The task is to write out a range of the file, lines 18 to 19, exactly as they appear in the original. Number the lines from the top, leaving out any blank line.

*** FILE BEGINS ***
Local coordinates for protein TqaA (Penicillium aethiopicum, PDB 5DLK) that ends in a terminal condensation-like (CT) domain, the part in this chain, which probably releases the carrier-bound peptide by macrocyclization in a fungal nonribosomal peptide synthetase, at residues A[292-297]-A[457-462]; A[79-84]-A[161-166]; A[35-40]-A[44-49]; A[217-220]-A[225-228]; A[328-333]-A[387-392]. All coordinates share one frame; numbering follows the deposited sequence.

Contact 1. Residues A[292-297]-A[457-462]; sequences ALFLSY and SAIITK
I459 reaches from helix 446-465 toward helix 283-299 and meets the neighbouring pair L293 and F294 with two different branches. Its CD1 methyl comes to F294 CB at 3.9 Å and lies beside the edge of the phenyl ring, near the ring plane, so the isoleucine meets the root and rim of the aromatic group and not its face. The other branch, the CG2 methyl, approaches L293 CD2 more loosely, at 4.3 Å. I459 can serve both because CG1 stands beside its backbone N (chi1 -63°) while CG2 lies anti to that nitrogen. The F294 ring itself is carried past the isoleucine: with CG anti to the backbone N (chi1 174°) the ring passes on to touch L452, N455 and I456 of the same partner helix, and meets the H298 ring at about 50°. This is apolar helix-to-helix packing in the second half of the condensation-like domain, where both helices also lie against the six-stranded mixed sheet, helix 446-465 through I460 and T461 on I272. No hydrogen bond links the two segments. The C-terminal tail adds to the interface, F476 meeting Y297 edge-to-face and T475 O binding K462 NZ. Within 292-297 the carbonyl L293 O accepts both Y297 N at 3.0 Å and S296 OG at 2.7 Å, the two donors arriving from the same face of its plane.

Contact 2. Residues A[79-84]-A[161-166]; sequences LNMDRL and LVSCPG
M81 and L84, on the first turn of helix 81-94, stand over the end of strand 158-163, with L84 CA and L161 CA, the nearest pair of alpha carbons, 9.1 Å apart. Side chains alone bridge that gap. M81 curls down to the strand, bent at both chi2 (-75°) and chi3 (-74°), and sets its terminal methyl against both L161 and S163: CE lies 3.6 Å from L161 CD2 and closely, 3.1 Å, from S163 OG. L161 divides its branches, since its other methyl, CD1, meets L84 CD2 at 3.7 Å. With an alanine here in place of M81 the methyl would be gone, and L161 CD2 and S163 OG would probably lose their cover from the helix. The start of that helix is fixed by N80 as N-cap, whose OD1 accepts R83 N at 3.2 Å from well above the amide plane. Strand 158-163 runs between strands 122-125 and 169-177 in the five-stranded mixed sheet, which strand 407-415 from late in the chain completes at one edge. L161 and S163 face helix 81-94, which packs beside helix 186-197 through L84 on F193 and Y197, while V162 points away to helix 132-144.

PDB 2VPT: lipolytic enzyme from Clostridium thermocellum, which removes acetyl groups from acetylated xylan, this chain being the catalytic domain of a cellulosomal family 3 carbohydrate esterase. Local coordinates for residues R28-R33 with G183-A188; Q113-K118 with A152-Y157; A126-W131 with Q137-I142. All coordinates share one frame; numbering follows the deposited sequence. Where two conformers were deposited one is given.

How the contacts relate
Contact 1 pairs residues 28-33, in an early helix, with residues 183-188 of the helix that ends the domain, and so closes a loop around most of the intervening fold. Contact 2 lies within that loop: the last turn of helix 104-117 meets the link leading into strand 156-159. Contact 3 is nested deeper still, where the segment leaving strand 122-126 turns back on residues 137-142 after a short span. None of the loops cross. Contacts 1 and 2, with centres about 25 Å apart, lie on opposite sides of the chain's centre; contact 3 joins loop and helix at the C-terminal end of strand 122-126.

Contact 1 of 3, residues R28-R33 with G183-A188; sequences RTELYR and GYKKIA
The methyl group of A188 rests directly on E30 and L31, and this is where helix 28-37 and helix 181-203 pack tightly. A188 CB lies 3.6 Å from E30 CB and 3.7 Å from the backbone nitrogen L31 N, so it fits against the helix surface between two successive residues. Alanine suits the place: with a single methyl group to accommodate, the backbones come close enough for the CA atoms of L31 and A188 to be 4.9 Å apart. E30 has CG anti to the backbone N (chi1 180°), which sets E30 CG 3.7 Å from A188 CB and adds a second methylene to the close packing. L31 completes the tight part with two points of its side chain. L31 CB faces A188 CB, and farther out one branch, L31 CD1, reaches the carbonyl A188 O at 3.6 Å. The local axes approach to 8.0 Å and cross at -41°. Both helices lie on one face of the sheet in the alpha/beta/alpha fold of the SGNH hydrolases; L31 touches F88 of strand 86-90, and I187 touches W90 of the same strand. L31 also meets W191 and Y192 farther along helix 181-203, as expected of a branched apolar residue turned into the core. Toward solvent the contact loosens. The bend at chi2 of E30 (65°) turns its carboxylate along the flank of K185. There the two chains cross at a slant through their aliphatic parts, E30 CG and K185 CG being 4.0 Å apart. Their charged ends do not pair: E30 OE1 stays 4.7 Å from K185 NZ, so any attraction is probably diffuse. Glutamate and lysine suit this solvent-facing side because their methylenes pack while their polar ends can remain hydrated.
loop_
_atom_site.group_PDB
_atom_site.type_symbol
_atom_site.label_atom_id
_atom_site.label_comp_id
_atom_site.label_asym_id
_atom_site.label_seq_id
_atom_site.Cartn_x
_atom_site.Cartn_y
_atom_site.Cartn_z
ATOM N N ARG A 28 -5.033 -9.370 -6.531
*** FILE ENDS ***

_atom_site.Cartn_x
_atom_site.Cartn_y